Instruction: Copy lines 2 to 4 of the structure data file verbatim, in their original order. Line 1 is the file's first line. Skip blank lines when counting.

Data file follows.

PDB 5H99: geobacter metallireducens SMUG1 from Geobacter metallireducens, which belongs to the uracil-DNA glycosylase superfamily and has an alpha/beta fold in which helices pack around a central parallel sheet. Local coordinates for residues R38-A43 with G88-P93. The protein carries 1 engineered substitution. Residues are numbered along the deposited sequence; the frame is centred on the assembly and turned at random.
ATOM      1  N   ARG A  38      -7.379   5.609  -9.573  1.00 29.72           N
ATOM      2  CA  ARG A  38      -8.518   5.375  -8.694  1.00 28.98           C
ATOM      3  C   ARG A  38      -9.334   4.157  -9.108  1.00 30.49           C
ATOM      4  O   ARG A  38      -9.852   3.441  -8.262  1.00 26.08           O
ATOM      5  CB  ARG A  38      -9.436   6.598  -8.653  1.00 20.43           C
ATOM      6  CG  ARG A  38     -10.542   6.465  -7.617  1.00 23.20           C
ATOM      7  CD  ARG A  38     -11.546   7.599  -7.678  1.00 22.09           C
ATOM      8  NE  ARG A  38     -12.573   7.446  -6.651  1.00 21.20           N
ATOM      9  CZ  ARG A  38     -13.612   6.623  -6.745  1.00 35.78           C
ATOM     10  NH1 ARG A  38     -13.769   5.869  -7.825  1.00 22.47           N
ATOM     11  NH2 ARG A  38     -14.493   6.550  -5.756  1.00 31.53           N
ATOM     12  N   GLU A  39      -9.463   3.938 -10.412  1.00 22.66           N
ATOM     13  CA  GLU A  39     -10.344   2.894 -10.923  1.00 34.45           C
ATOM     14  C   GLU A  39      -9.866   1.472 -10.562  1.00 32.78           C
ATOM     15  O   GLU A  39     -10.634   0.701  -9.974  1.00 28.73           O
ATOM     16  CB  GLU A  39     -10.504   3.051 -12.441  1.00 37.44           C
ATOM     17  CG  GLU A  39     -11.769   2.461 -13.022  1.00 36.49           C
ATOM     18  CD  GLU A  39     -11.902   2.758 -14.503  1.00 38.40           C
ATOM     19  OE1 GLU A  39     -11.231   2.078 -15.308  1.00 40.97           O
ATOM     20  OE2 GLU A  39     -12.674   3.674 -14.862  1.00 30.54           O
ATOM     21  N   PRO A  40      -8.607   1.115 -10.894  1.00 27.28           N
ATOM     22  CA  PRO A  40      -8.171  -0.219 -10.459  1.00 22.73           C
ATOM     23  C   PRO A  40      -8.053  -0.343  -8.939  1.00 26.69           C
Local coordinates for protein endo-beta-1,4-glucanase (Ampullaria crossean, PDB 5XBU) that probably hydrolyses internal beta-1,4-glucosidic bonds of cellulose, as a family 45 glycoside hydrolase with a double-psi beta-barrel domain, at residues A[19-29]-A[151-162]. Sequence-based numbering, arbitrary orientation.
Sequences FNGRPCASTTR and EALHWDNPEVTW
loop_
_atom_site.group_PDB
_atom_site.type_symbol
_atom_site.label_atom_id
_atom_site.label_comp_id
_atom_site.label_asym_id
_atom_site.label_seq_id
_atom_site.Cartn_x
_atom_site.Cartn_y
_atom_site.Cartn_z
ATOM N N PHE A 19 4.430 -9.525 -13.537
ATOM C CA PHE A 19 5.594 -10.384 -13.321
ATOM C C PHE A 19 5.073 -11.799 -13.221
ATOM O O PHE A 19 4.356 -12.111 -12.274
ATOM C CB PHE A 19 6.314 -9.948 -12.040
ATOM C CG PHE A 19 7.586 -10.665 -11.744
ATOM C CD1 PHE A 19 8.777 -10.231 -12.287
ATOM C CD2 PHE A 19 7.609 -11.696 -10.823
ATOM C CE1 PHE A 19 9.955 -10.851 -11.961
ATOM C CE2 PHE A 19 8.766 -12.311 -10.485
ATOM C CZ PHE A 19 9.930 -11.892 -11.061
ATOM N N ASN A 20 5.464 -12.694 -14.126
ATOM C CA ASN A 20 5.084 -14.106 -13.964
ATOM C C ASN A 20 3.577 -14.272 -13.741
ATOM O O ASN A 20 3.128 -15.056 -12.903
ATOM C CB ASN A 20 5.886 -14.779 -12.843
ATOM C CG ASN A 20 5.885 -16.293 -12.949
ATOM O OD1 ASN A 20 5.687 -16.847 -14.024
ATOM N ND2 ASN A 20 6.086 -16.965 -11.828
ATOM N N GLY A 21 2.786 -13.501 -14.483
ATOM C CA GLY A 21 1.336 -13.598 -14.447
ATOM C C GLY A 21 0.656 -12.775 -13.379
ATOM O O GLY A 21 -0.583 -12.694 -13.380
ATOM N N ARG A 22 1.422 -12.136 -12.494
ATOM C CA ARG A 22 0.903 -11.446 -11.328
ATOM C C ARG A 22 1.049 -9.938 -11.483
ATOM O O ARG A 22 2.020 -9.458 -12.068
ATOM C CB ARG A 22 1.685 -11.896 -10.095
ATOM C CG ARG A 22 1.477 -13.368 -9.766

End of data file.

ATOM      1  N   ARG A  38      -7.379   5.609  -9.573  1.00 29.72           N
ATOM      2  CA  ARG A  38      -8.518   5.375  -8.694  1.00 28.98           C
ATOM      3  C   ARG A  38      -9.334   4.157  -9.108  1.00 30.49           C